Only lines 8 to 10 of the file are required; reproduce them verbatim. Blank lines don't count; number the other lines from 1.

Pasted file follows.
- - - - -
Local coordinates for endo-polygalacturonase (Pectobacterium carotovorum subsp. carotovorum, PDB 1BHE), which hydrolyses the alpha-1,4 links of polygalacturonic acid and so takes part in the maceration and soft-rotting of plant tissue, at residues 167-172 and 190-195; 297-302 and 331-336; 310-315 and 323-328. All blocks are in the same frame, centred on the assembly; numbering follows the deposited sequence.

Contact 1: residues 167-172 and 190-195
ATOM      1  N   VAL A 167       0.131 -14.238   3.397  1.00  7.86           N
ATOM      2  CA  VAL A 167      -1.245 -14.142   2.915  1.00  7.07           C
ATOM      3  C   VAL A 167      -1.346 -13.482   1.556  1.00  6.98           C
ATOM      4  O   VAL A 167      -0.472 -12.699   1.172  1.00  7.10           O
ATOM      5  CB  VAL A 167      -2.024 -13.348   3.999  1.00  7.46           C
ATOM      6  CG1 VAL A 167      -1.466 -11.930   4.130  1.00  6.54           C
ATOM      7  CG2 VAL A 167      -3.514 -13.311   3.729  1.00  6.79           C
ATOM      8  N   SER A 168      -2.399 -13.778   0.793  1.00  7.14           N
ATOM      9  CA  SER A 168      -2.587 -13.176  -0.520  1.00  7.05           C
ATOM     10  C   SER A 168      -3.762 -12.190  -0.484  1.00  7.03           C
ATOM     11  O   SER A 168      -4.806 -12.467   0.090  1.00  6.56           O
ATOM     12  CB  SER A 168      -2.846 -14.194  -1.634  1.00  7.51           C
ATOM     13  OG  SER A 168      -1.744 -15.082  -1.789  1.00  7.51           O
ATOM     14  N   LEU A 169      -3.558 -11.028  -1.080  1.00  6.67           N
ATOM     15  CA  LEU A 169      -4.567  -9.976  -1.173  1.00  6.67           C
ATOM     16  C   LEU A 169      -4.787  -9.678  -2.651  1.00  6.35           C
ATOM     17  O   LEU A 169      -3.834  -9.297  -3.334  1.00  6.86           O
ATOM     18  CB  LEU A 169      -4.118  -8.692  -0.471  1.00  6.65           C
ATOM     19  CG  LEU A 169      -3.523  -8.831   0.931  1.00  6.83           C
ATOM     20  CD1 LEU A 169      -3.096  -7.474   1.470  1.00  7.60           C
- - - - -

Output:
ATOM      6  CG1 VAL A 167      -1.466 -11.930   4.130  1.00  6.54           C
ATOM      7  CG2 VAL A 167      -3.514 -13.311   3.729  1.00  6.79           C
ATOM      8  N   SER A 168      -2.399 -13.778   0.793  1.00  7.14           N